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Thought Leadership: What the Biden Executive Order Means for Crypto, Blockchain

This article was originally published on Nasdaq, 3/30/2022 by Merav Ozair PhD

Regulations on cryptocurrencies and blockchain technology (i.e., the technology that underlies cryptocurrency) in the U.S. has been expected. Other countries have already been looking into these regulatory issues, and their approaches have varied, from the very progressive, like in Japan, Switzerland or Malta, to the other extreme of banning or making crypto illegal like in China or India.

In between these extremes, you’ll find the E.U. and the U.K., who have been investigating the space and coming up with proposals. It was only a matter of time before the U.S. joined them in taking a serious stance on how to regulate the crypto and blockchain space.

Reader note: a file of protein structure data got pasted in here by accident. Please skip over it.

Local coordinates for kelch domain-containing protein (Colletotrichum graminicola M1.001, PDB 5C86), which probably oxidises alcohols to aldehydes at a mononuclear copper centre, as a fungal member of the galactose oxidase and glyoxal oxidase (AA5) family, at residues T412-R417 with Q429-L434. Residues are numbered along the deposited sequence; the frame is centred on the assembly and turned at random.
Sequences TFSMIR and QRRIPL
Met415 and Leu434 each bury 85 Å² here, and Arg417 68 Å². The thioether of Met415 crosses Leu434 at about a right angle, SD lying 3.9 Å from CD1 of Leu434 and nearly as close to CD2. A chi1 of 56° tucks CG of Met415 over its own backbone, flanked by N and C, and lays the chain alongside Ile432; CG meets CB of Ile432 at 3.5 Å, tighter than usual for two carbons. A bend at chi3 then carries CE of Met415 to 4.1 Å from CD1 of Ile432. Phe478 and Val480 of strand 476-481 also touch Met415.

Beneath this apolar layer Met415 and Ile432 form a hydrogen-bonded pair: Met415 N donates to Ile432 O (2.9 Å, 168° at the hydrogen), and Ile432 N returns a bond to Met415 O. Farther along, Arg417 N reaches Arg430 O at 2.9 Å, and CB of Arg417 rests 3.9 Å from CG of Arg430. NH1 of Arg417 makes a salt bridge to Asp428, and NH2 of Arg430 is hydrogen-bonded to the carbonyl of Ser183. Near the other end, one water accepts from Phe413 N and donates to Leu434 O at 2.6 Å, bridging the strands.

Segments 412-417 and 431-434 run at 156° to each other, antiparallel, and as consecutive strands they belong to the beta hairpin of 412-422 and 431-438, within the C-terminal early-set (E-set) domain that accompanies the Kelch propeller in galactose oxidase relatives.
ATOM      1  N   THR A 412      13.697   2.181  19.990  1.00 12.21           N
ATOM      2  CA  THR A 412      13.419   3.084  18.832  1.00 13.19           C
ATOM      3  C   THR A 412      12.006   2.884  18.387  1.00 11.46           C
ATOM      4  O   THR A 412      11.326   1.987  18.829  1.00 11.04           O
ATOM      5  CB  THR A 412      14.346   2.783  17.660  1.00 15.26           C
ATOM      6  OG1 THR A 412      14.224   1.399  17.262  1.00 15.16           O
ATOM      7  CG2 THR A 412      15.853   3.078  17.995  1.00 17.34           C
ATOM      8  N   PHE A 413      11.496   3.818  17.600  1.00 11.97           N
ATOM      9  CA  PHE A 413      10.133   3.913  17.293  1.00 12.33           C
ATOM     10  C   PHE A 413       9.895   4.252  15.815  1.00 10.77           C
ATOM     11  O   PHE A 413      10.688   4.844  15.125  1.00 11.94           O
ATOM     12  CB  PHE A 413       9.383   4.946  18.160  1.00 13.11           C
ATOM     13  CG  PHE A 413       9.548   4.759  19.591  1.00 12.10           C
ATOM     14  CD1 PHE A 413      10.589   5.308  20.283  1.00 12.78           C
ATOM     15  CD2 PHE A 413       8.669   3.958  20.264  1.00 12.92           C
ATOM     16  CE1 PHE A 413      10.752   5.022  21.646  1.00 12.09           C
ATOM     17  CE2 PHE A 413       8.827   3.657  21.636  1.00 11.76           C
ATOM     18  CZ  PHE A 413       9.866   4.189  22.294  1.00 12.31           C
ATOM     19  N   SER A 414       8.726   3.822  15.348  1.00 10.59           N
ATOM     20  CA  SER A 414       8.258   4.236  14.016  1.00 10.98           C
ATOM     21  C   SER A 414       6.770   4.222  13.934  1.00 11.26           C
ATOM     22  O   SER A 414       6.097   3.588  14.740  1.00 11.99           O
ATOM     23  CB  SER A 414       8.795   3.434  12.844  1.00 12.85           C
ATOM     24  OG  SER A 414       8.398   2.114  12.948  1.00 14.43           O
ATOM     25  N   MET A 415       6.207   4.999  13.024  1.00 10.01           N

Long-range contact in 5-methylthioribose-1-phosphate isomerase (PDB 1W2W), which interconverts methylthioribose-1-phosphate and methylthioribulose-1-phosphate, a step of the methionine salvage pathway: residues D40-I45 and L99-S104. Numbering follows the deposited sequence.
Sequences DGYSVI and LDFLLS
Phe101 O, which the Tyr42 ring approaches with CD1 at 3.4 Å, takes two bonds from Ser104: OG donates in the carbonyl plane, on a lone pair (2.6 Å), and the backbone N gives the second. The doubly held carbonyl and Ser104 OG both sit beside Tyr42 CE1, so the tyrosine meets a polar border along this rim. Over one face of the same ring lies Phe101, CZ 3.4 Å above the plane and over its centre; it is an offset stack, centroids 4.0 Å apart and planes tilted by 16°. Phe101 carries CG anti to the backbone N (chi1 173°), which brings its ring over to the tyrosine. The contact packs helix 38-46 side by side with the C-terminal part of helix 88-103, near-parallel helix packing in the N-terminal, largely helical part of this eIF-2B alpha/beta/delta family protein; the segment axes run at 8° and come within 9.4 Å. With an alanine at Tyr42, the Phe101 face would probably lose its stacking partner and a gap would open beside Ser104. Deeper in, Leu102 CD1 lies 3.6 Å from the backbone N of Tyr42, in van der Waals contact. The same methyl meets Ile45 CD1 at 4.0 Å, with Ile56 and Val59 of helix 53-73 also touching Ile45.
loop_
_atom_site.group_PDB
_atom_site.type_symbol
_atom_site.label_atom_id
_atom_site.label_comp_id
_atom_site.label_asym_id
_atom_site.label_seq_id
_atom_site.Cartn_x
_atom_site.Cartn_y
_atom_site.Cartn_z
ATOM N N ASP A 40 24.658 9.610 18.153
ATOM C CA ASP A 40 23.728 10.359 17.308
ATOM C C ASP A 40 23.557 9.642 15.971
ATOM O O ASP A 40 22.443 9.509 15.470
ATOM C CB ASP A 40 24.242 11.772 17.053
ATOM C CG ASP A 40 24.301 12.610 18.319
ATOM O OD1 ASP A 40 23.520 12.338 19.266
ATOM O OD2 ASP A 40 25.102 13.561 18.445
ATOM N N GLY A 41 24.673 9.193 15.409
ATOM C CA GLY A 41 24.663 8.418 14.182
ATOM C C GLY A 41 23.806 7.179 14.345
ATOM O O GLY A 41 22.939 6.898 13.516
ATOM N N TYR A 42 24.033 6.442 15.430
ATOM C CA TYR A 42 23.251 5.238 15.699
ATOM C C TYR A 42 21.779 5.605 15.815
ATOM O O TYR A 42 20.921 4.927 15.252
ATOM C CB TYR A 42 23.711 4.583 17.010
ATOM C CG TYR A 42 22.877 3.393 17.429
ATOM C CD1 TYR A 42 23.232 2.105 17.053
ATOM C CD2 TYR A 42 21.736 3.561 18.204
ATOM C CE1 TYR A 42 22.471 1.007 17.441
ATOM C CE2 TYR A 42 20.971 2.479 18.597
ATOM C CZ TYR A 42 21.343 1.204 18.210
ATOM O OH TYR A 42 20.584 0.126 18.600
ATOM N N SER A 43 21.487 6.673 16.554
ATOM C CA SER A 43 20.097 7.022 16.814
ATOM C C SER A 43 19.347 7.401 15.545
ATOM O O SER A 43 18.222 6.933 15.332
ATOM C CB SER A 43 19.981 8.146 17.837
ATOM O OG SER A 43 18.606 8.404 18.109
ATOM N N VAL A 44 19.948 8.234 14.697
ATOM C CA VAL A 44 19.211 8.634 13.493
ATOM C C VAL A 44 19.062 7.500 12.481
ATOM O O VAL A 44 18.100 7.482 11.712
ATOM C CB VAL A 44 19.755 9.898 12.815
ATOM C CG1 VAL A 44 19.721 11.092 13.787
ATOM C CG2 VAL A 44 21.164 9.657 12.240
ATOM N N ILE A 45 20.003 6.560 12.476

U.S. President Joe Biden signed an executive order on March 9 directing different federal agencies to examine the risks and benefits of cryptocurrencies and to coordinate their approach to this space. The executive order neither laid out specific positions or directions the administration would like agencies to adopt, nor does it impose new regulations on the space.

This approach is very welcome.

It indicates that the administration has not taken a concrete stance on regulation and is cautiously awaiting to collect the findings of the report before setting forward any proposal.

It is encouraging to see the Biden administration taking a holistic approach and involving different state departments and regulatory agencies and investigating the various aspects of blockchain technology, including any privacy and environmental implications. After all, blockchain technology has many facets and all must be examined and evaluated.